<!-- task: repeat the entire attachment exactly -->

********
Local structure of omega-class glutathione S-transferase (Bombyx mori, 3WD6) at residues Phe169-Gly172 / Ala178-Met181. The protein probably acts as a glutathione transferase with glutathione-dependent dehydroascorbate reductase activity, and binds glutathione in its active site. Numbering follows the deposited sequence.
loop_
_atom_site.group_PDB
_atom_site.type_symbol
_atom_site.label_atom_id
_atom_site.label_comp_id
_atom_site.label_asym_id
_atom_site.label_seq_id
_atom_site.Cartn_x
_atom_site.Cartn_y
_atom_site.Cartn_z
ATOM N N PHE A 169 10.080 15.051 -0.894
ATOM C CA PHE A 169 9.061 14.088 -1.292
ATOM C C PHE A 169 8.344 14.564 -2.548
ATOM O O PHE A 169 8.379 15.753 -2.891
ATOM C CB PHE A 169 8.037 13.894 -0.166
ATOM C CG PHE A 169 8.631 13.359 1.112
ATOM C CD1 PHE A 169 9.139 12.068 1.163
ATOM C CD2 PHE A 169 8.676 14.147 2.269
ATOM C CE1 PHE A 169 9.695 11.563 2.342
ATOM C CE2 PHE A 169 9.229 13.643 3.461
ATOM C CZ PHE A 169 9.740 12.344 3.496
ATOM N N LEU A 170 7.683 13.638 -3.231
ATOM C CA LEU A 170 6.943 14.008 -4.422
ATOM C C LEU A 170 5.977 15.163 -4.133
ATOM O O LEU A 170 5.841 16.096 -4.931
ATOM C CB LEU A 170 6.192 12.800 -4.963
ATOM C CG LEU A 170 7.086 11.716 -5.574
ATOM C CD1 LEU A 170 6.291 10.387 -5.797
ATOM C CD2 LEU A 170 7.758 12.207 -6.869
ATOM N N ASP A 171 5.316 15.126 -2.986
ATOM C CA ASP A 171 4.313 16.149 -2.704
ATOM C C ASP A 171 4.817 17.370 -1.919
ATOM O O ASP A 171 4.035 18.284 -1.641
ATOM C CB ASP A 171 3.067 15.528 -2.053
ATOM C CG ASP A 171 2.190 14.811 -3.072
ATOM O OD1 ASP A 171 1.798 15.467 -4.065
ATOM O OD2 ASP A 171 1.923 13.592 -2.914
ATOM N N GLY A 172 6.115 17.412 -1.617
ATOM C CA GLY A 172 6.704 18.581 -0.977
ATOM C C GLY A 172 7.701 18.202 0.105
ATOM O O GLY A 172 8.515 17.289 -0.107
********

Local structure of omega-class glutathione S-transferase (Bombyx mori, 3WD6) at residues Phe169-Gly172 / Ala178-Met181. The protein probably acts as a glutathione transferase with glutathione-dependent dehydroascorbate reductase activity, and binds glutathione in its active site. Numbering follows the deposited sequence.
loop_
_atom_site.group_PDB
_atom_site.type_symbol
_atom_site.label_atom_id
_atom_site.label_comp_id
_atom_site.label_asym_id
_atom_site.label_seq_id
_atom_site.Cartn_x
_atom_site.Cartn_y
_atom_site.Cartn_z
ATOM N N PHE A 169 10.080 15.051 -0.894
ATOM C CA PHE A 169 9.061 14.088 -1.292
ATOM C C PHE A 169 8.344 14.564 -2.548
ATOM O O PHE A 169 8.379 15.753 -2.891
ATOM C CB PHE A 169 8.037 13.894 -0.166
ATOM C CG PHE A 169 8.631 13.359 1.112
ATOM C CD1 PHE A 169 9.139 12.068 1.163
ATOM C CD2 PHE A 169 8.676 14.147 2.269
ATOM C CE1 PHE A 169 9.695 11.563 2.342
ATOM C CE2 PHE A 169 9.229 13.643 3.461
ATOM C CZ PHE A 169 9.740 12.344 3.496
ATOM N N LEU A 170 7.683 13.638 -3.231
ATOM C CA LEU A 170 6.943 14.008 -4.422
ATOM C C LEU A 170 5.977 15.163 -4.133
ATOM O O LEU A 170 5.841 16.096 -4.931
ATOM C CB LEU A 170 6.192 12.800 -4.963
ATOM C CG LEU A 170 7.086 11.716 -5.574
ATOM C CD1 LEU A 170 6.291 10.387 -5.797
ATOM C CD2 LEU A 170 7.758 12.207 -6.869
ATOM N N ASP A 171 5.316 15.126 -2.986
ATOM C CA ASP A 171 4.313 16.149 -2.704
ATOM C C ASP A 171 4.817 17.370 -1.919
ATOM O O ASP A 171 4.035 18.284 -1.641
ATOM C CB ASP A 171 3.067 15.528 -2.053
ATOM C CG ASP A 171 2.190 14.811 -3.072
ATOM O OD1 ASP A 171 1.798 15.467 -4.065
ATOM O OD2 ASP A 171 1.923 13.592 -2.914
ATOM N N GLY A 172 6.115 17.412 -1.617
ATOM C CA GLY A 172 6.704 18.581 -0.977
ATOM C C GLY A 172 7.701 18.202 0.105
ATOM O O GLY A 172 8.515 17.289 -0.107